The “use of vehicles”
The term “use of vehicles” may seem straight forward at first sight. It has generated, however, quite some case law. So far, the ECJ inter alia has been asked to consider whether the concept of the “use of vehicles” covers, inter alia:

  • “the manoeuvre of a tractor in the court yard of a farm in order to bring the trailer attached to the tractor into a barn[1];
  • the situation in which an agriculture tractor has been involved in an accident when its principle function, at the time of that accident was not to serve as a means of transport but to generate, as a machine for carrying out work, the motive power necessary to drive the pump of a herbicide sprayer.”[2]

The Court held that the concept of “use of vehicles”, covers any use of a vehicle that is consistent with the normal function of that vehicle. Therefore, the concept may cover the manoeuvre of a tractor in the court yard of a farm and is not limited to road use. However, the relevant vehicle should be used as a means of transport. The Court concluded that the concept of “use of vehicles” did not cover a situation in which an agriculture tractor had been involved in an accident, when its principle function, at the time of that accident, was not to serve as a means of transport, but to generate, as a machine for carrying out work.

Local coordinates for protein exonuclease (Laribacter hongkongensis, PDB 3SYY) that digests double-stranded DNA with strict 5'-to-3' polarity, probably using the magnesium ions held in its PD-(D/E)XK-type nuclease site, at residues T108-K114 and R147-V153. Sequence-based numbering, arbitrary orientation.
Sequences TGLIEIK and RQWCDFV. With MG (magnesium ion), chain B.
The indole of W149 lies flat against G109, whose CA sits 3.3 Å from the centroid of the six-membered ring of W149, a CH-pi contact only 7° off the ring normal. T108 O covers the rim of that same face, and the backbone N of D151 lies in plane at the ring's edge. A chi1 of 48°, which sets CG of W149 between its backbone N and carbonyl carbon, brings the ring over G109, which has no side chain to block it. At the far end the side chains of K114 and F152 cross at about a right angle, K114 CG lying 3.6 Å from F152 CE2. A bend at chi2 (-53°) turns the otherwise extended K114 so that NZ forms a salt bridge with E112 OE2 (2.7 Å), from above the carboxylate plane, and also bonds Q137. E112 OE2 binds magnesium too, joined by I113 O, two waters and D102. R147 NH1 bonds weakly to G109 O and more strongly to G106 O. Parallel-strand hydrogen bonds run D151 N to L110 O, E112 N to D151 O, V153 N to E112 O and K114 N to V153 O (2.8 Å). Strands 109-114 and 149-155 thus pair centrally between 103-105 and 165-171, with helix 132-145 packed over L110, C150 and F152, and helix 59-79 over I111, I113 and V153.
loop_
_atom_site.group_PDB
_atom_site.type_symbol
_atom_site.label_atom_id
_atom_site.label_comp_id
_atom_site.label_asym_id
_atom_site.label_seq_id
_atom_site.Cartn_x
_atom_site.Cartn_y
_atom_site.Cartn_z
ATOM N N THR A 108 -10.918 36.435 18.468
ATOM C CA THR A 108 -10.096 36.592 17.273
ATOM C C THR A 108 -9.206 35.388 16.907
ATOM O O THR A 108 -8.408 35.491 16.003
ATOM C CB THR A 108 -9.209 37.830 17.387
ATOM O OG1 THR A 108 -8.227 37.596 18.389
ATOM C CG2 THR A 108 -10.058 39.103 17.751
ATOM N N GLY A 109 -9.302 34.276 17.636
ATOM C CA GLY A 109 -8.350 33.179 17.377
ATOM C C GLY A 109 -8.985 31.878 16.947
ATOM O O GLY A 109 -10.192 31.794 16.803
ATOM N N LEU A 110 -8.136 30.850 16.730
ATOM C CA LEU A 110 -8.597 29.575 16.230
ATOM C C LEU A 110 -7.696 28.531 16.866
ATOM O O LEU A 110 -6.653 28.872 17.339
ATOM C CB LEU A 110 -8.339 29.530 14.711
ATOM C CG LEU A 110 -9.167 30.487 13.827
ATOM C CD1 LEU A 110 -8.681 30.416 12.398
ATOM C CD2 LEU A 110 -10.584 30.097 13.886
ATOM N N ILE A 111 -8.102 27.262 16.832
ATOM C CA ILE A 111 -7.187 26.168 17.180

In more recent decisions, the Court had to decide about a situation in which the passenger of a vehicle parked in a car park, in opening the door of that vehicle, scraped against and damaged the vehicle parked next to it. [3] It was also asked to give its decision regarding a situation in which a vehicle parked in a private garage of a building, used in accordance with its function as a means of transport, caught fire, giving rise to a fire which originated in the electrical circuit of that vehicle and caused damage to that building, even though that vehicle had not been moved for more than 24 hours before the fire occurred. [4]